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Every year, 2.5 million people suffer from traumatic brain injury, according to the Centers for Diseases Control and Prevention. Brain injuries may result from many causes, including car accidents, falls, toxic substances, improper medications, and mishandled medical procedures. In many instances brain injuries may be difficult to detect, particularly so-called “mild” injuries. As such, brain injuries are often missed or misdiagnosed by medical professionals. A failure to diagnose a brain injury–even one that is considered mild–can pose a serious risk of harm.

Recognizing Brain Injury

Because the severity and type of brain injury can vary, there exists no sure-fire way for easily detecting a brain injury in all cases. Some of the common symptoms of traumatic brain injury include:

  • difficulty concentrating;

  • memory loss;

  • persistent headache;

  • dizziness;

  • fatigue;

  • change in mood;

  • change in cognitive function (such as difficulty reading or speaking);

  • blurred vision; and

  • nausea.

Another symptom may include loss of consciousness, but note that a loss of consciousness does not occur in all cases, including cases of more severe brain injury.

Recognizing When a Child May Be Suffering From Brain Injury

For children who suffer from a brain injury, symptoms may be more difficult to identify than for adults. Parents and other caregivers should look for the following:

  • changes in eating, sleeping, or playing patterns;

  • changes in school performance;

  • tiredness or listlessness;

  • changes in mood, including irritability;

  • loss of interest in favorite activities

  • loss of newly acquired skills (such as toilet training);

  • vomiting; and

  • trouble balancing or unsteady walking.

In all cases of brain injury–both in children and in adults–it is important to note that symptoms may appear over time. A delay between the cause of a brain injury and the manifestation of symptoms is not uncommon. For example, a person may appear to be fine immediately after an accident but may feel ill days or even weeks later.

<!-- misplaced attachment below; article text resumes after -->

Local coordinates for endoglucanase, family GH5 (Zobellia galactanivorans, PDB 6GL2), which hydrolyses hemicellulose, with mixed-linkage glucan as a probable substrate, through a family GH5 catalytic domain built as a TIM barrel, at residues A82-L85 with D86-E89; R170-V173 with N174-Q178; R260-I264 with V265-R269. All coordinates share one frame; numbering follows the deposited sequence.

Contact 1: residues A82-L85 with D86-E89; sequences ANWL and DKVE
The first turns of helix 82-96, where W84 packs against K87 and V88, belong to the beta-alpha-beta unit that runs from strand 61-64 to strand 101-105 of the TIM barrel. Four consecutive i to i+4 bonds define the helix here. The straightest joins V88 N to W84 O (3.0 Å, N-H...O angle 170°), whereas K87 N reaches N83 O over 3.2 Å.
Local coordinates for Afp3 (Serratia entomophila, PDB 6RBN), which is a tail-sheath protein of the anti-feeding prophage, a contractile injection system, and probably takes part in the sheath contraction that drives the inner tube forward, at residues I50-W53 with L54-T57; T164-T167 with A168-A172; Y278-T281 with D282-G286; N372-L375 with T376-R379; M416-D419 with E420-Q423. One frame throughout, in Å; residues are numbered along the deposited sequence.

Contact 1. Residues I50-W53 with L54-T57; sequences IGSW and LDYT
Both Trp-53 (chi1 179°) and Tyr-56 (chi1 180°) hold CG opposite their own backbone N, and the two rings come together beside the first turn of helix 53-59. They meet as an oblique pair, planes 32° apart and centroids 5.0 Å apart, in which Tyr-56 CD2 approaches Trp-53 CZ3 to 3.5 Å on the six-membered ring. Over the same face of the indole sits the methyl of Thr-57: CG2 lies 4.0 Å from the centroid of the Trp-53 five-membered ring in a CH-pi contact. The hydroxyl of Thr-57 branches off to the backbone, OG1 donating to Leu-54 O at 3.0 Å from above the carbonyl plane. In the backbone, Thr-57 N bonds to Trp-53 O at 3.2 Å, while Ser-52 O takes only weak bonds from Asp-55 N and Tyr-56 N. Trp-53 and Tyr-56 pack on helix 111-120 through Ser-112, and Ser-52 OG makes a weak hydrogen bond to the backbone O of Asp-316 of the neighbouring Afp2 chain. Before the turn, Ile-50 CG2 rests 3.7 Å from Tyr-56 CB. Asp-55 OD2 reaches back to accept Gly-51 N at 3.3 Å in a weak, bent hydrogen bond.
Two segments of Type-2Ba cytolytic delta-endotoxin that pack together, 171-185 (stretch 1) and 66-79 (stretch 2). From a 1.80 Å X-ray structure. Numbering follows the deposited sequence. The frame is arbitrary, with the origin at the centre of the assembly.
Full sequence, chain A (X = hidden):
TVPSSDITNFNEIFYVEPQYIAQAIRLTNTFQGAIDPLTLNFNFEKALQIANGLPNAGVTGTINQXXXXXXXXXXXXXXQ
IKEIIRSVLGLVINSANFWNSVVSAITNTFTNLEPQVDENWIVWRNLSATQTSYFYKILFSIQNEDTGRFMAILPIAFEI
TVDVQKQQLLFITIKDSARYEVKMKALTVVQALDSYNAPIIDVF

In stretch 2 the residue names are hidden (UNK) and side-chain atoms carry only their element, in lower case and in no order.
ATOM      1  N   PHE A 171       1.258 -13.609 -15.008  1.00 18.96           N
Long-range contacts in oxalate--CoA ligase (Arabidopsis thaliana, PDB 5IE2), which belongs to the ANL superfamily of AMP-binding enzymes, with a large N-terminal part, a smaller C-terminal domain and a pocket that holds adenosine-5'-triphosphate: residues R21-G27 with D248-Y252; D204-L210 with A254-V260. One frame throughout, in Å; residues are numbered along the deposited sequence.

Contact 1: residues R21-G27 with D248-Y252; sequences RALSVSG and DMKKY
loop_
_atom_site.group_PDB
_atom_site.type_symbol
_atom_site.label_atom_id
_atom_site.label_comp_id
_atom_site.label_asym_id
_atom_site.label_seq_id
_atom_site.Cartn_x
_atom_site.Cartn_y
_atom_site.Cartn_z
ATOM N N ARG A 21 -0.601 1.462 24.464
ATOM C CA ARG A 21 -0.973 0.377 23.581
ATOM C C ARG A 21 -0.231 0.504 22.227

Brain Injury Caused by the Negligence of Another

Although some brain injuries may be the cause of our own actions, many suffer brain injuries due to the negligent actions of others. For example, a common cause of brain injuries includes the negligence of medical professionals. While under the care of medical professionals people may suffer brain injury due to:

  • over-medication,

  • improper medication,

  • failure to diagnose a brain tumor,

  • mishandled brain surgery, and

  • improper use of anesthesia.

Another type of brain injury at the hands of medical professionals includes birth injury. For example, a doctor’s negligence may cause a child to suffer from a lack of oxygen during childbirth. When oxygen is cut off during delivery the child may suffer from significant injury, such as cerebral palsy. Such an injury may affect the child for life.

Get the Help of an Experienced Attorney

If you or your child has suffered harm from a brain injury caused by the negligence of another, you should contact an Atlanta brain injury attorneyimmediately. An attorney can review the facts of your case and determine whether you have a viable claim. If so, they can help you seek the compensation you deserve.

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